How to manage your stress – CNN – Feeling frazzled? Try these proven strategies for controlling stress (instead of letting stress control you). Quick breaks, a brisk walk and relaxation through meditation or yoga are some everyday stress coping skills.

You can control stress
If you feel chronically overwhelmed, try shifting your perspective. Rather than seeing stress as something on the outside pushing in, see yourself pushing it away, and consider these proven ways to get out from under its grip.

Take charge
“When I ask general audiences if they can control their stress level to make it work for them, no more than half say they can,” says Esther M. Sternberg, M.D. “If I ask audiences of pilots or neurosurgeons the same question, they all say they can.”

The difference is the amount of control these people believe they have over the situation. Pilots, neurosurgeons, firefighters, and others with high-pressure occupations are trained to use the stress response as a way to monitor their own behavior. When a pilot flies a plane through a storm, his heart races, his breath becomes shallow, and his attention is intensely focused on the job at hand. He experiences the physiological arousal that defines stress, but he doesn’t label the situation as stressful. He’s done this before. He knows what to expect. He’s in control.

On the other hand, if you’re a passenger in the airplane cabin, you’re uncomfortable because the plane is bouncing around and you can’t do anything about it. You feel stressed. “The trick in these kinds of situations is to make yourself feel, little by little, as though you’re in control, to make an unknowable situation seem knowable,” Sternberg says. Watch the flight attendant. He has the experience to recognize how much danger the plane is in. If he looks calm (and he probably does), you’ll feel calmer.

If your work schedule sets your teeth to grinding, make a list of projects you need to get done and front-load it with tasks you can accomplish quickly. As you check off accomplishments, you’ll begin to feel in control, and your stress will ease.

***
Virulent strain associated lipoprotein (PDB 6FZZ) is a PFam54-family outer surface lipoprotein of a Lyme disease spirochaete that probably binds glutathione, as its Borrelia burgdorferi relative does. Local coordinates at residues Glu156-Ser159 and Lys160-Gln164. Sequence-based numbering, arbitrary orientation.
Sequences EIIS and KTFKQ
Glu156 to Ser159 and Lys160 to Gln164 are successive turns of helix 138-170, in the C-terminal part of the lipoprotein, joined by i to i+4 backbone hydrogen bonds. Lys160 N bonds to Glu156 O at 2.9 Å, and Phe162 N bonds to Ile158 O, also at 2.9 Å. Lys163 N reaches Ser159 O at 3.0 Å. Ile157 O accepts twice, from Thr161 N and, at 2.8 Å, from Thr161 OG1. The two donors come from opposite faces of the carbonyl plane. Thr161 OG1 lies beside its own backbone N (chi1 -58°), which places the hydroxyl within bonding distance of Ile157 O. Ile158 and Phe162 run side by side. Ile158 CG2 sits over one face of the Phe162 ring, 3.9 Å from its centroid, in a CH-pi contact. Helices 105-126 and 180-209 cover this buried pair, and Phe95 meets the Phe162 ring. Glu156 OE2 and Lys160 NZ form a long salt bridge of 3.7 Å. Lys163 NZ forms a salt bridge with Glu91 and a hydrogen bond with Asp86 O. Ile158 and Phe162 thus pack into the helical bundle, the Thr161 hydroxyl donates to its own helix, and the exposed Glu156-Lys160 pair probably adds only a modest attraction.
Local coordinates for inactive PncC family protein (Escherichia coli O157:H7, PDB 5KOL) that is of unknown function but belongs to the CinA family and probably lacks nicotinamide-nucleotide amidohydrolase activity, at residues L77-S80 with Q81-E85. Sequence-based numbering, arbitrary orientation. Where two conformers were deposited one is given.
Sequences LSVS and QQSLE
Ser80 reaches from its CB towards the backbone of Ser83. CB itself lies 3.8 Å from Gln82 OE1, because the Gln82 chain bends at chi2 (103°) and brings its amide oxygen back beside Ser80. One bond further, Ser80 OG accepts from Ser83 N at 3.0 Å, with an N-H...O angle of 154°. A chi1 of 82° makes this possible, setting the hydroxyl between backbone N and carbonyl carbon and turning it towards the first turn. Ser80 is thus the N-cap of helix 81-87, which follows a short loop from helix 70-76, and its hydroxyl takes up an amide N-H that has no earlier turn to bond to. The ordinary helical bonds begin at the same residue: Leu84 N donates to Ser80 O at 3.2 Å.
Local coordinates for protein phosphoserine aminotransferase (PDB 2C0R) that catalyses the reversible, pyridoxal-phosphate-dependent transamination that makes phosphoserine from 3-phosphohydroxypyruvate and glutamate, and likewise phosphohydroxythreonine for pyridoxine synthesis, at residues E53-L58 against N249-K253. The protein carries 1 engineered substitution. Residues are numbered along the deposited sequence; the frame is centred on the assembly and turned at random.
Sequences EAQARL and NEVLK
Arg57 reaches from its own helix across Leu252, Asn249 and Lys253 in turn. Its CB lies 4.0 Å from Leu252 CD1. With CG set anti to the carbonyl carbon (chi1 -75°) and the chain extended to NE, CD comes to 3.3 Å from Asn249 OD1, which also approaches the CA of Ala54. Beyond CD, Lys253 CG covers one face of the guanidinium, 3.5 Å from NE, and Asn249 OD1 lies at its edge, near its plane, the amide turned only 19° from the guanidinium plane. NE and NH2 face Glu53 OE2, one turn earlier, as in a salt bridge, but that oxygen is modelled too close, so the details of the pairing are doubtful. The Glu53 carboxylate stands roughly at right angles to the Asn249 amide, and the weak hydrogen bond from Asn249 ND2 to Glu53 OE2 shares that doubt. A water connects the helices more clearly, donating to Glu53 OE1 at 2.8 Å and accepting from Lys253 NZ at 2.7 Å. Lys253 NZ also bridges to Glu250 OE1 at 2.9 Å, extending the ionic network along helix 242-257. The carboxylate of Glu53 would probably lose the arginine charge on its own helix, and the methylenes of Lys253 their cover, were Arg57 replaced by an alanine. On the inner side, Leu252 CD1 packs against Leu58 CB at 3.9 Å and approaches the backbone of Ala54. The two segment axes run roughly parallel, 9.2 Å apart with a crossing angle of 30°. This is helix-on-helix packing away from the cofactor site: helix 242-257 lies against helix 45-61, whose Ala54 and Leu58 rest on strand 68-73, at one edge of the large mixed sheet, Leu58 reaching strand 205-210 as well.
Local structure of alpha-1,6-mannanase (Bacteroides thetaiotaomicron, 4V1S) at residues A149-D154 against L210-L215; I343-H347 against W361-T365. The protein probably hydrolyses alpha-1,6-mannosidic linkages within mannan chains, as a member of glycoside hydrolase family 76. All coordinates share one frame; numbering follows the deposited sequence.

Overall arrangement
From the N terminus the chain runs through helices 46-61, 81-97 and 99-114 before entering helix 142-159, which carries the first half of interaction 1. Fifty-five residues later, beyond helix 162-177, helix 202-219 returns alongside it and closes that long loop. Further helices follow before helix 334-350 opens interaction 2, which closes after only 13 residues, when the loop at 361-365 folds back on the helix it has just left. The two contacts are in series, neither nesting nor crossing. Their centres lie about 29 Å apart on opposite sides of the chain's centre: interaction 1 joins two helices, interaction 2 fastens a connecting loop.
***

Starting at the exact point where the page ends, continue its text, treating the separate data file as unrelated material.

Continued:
Try scheduling daily chores so that you can attack the most difficult ones when your energy level is highest. And delegate. Not just to coworkers but also to your children, your spouse, and your friends.

Give yourself time-outs
Of course, you can’t control everything. Your child’s schedule will inevitably conflict with your work deadlines. Bad weather will flood the picnic.

“We know that chronic stress has a physical impact on your body,” Esther M. Sternberg, M.D., says, but if you interrupt stressful moments with calm ones, “you can lessen that impact.” And it’s easier than you think to get positive results.

If you have a series of crushing deadlines looming at work, take some R&R in between them. A weekend at the beach can restore your equilibrium. Distract yourself with something you find soothing: Cook, knit, or break out the watercolors.

And if you can’t take off for the afternoon when you feel your stress rising at the office, just get out for a walk. Even a short stroll can make a difference.

Reach out, don’t retreat
For women, fight or flight should probably be called “tend or befriend,” because their response to stress is less about fighting or fleeing and more about turning to family and friends, according to Shelley E. Taylor, a professor of psychology at UCLA, and her colleagues.